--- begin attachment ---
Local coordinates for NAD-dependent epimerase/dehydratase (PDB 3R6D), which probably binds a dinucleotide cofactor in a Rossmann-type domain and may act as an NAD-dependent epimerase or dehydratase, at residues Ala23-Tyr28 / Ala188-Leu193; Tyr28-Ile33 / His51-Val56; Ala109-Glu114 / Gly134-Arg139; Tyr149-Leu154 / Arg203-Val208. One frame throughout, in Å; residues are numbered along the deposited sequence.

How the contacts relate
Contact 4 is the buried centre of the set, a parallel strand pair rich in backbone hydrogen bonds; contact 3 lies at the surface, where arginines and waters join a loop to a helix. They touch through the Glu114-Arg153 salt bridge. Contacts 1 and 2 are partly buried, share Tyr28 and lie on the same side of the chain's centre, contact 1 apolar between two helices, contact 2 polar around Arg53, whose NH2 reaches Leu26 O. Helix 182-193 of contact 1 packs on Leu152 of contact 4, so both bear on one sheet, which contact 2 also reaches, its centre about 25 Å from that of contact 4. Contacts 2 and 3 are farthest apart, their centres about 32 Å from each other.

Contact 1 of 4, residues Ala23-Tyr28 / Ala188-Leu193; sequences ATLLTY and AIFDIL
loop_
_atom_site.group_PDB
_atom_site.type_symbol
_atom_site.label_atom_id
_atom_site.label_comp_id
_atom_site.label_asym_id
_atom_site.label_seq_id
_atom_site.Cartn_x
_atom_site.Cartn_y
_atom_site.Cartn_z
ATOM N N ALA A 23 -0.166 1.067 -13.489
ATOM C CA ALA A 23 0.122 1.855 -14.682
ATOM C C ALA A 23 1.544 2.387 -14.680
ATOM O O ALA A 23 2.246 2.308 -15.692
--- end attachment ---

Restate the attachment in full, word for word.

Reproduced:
Local coordinates for NAD-dependent epimerase/dehydratase (PDB 3R6D), which probably binds a dinucleotide cofactor in a Rossmann-type domain and may act as an NAD-dependent epimerase or dehydratase, at residues Ala23-Tyr28 / Ala188-Leu193; Tyr28-Ile33 / His51-Val56; Ala109-Glu114 / Gly134-Arg139; Tyr149-Leu154 / Arg203-Val208. One frame throughout, in Å; residues are numbered along the deposited sequence.

How the contacts relate
Contact 4 is the buried centre of the set, a parallel strand pair rich in backbone hydrogen bonds; contact 3 lies at the surface, where arginines and waters join a loop to a helix. They touch through the Glu114-Arg153 salt bridge. Contacts 1 and 2 are partly buried, share Tyr28 and lie on the same side of the chain's centre, contact 1 apolar between two helices, contact 2 polar around Arg53, whose NH2 reaches Leu26 O. Helix 182-193 of contact 1 packs on Leu152 of contact 4, so both bear on one sheet, which contact 2 also reaches, its centre about 25 Å from that of contact 4. Contacts 2 and 3 are farthest apart, their centres about 32 Å from each other.

Contact 1 of 4, residues Ala23-Tyr28 / Ala188-Leu193; sequences ATLLTY and AIFDIL
loop_
_atom_site.group_PDB
_atom_site.type_symbol
_atom_site.label_atom_id
_atom_site.label_comp_id
_atom_site.label_asym_id
_atom_site.label_seq_id
_atom_site.Cartn_x
_atom_site.Cartn_y
_atom_site.Cartn_z
ATOM N N ALA A 23 -0.166 1.067 -13.489
ATOM C CA ALA A 23 0.122 1.855 -14.682
ATOM C C ALA A 23 1.544 2.387 -14.680
ATOM O O ALA A 23 2.246 2.308 -15.692